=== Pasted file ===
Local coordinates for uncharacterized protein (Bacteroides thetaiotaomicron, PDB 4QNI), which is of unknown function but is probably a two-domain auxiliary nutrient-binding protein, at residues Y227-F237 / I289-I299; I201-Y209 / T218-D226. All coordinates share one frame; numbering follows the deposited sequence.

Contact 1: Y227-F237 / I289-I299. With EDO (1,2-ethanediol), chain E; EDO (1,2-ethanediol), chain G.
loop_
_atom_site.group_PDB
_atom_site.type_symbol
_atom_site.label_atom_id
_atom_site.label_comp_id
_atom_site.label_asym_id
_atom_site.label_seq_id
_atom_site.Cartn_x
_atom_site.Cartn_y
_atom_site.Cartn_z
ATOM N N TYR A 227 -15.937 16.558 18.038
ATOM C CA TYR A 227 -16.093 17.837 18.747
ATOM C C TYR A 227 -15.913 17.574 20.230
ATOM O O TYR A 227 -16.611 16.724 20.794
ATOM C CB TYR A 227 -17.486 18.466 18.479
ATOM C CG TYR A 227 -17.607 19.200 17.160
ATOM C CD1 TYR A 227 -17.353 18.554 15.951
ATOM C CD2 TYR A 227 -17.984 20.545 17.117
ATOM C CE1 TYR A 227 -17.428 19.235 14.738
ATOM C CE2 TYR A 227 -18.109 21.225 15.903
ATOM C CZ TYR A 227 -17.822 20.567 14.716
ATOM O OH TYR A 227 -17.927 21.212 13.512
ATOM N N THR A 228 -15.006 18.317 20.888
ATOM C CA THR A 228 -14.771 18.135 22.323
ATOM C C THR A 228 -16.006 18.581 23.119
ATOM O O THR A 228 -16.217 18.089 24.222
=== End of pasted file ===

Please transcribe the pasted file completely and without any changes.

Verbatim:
Local coordinates for uncharacterized protein (Bacteroides thetaiotaomicron, PDB 4QNI), which is of unknown function but is probably a two-domain auxiliary nutrient-binding protein, at residues Y227-F237 / I289-I299; I201-Y209 / T218-D226. All coordinates share one frame; numbering follows the deposited sequence.

Contact 1: Y227-F237 / I289-I299. With EDO (1,2-ethanediol), chain E; EDO (1,2-ethanediol), chain G.
loop_
_atom_site.group_PDB
_atom_site.type_symbol
_atom_site.label_atom_id
_atom_site.label_comp_id
_atom_site.label_asym_id
_atom_site.label_seq_id
_atom_site.Cartn_x
_atom_site.Cartn_y
_atom_site.Cartn_z
ATOM N N TYR A 227 -15.937 16.558 18.038
ATOM C CA TYR A 227 -16.093 17.837 18.747
ATOM C C TYR A 227 -15.913 17.574 20.230
ATOM O O TYR A 227 -16.611 16.724 20.794
ATOM C CB TYR A 227 -17.486 18.466 18.479
ATOM C CG TYR A 227 -17.607 19.200 17.160
ATOM C CD1 TYR A 227 -17.353 18.554 15.951
ATOM C CD2 TYR A 227 -17.984 20.545 17.117
ATOM C CE1 TYR A 227 -17.428 19.235 14.738
ATOM C CE2 TYR A 227 -18.109 21.225 15.903
ATOM C CZ TYR A 227 -17.822 20.567 14.716
ATOM O OH TYR A 227 -17.927 21.212 13.512
ATOM N N THR A 228 -15.006 18.317 20.888
ATOM C CA THR A 228 -14.771 18.135 22.323
ATOM C C THR A 228 -16.006 18.581 23.119
ATOM O O THR A 228 -16.217 18.089 24.222